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Why should i=e for minimum deviation in a triangular prism?

  1. Jan 23, 2016 #1


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    When I was solving questions on Ray optics I encountered a question wherein I had to prove that when a ray of light undergoes minimum deviation through a triangular prism then both the angles of refraction that is the first one at the incident point and the second one at the emergent point should be equal.

    Since I was not able to prove this, I looked into the solution for this problem and it was written that for minimum deviation to take place in a triangular prism the angles of incidence that is the angle which the incident ray makes with the normal at that point and the angle of emergence that is the angle which the emergence ray makes with the normal at the point of emergence should be equal. I could not access why this would happen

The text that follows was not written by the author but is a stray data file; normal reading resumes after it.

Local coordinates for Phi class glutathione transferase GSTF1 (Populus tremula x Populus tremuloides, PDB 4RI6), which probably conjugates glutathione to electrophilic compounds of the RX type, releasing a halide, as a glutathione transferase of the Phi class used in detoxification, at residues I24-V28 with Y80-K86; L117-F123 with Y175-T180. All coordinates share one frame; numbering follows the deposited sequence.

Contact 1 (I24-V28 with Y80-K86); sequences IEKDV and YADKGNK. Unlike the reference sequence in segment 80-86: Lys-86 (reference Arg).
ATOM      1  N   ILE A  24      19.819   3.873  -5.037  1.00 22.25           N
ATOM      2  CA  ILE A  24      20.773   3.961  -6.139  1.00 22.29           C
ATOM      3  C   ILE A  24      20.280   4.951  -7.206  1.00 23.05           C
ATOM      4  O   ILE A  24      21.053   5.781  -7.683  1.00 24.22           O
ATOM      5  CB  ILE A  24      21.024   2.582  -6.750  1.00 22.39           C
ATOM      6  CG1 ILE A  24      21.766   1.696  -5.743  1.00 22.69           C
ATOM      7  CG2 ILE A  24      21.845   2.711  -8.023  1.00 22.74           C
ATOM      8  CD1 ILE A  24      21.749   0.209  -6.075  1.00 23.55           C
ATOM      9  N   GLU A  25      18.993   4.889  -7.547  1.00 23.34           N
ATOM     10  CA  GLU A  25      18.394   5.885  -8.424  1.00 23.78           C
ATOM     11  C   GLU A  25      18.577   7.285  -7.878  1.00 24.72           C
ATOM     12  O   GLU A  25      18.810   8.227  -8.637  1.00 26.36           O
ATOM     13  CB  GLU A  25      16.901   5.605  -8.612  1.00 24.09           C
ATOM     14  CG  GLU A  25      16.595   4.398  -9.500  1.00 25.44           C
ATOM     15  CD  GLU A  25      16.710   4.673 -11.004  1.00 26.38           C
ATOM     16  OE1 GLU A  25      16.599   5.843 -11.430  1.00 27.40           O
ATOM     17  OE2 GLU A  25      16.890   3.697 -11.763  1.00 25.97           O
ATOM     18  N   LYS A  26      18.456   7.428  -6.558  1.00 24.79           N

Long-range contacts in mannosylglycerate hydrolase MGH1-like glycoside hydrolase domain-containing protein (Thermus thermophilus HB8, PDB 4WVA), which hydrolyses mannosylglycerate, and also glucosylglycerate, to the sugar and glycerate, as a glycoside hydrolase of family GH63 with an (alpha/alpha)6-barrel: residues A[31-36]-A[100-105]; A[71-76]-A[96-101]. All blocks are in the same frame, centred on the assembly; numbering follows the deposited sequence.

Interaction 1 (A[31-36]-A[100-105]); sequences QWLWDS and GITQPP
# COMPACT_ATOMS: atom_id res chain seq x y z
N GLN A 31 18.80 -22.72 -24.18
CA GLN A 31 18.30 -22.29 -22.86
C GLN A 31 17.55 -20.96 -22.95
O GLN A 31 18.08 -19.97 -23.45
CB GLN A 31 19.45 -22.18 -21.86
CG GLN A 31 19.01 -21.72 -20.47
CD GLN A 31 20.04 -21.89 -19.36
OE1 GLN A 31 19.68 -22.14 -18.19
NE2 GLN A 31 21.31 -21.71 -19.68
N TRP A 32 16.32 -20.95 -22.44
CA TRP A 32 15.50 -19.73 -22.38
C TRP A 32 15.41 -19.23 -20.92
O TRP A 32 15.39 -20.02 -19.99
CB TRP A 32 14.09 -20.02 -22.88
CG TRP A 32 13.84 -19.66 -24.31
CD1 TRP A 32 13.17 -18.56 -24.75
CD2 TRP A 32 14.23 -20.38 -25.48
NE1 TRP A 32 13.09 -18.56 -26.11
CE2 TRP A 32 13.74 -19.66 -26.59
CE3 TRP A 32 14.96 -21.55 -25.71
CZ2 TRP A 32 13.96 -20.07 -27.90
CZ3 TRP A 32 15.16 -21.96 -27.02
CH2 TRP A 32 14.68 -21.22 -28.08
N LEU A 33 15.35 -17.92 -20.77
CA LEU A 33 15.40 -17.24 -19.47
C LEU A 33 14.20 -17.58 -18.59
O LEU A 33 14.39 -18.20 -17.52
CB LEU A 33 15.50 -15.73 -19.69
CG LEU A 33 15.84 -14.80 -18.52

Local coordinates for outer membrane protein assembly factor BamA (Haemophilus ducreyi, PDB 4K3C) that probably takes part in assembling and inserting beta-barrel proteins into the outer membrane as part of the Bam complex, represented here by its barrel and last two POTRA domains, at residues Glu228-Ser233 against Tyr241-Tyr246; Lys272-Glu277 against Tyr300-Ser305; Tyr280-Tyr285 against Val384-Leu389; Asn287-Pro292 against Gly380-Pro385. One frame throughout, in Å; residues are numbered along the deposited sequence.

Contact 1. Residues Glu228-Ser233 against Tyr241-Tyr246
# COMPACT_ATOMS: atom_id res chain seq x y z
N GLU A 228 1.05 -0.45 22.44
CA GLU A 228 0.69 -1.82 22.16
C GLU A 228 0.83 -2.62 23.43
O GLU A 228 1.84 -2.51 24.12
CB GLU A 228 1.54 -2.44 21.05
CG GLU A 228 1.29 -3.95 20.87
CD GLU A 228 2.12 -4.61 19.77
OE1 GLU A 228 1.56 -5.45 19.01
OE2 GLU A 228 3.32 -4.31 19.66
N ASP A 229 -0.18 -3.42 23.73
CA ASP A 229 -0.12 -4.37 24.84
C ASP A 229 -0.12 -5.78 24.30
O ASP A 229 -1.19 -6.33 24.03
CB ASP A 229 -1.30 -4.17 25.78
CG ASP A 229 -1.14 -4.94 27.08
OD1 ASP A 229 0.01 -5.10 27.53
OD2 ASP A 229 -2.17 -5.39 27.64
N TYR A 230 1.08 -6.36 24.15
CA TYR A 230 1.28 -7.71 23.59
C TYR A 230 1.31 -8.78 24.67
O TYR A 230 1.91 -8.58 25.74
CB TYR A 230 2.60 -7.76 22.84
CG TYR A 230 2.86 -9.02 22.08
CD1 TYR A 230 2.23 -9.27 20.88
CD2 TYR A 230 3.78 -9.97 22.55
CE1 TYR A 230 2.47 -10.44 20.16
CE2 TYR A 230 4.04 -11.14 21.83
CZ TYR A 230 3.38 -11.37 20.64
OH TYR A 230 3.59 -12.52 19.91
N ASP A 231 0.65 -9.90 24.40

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  3. Jan 23, 2016 #2


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    It is possible to express the deviation as function of i, and then find the minimum with standard analysis.
    There is also a symmetry argument: i and e are exchangeable, the change in angle as function of i has to be symmetric around the point of i=e. As the angle is continuous, it will have a minimum or maximum there, and it is not hard to prove it is not a maximum.
  4. Jan 23, 2016 #3


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    A bit elucidating what @mfb said, the deviation angle is given by ##\delta## is given by
    \delta = \theta_{i1}+\arcsin \left((\sin \alpha) \sqrt{n^2-\sin^2\theta_{i1}} - \cos\alpha \sin\theta_{i1}\right) - \alpha
    where ##\theta_{i1}## is the incident angle on the first prism side and ##\alpha## is the prism's apex angle. Try to differentiate the above equation with respect to ##\theta_{i1}## and find the extrema from it. You can try if you want but it is obviously going to involve a train of chain rules.
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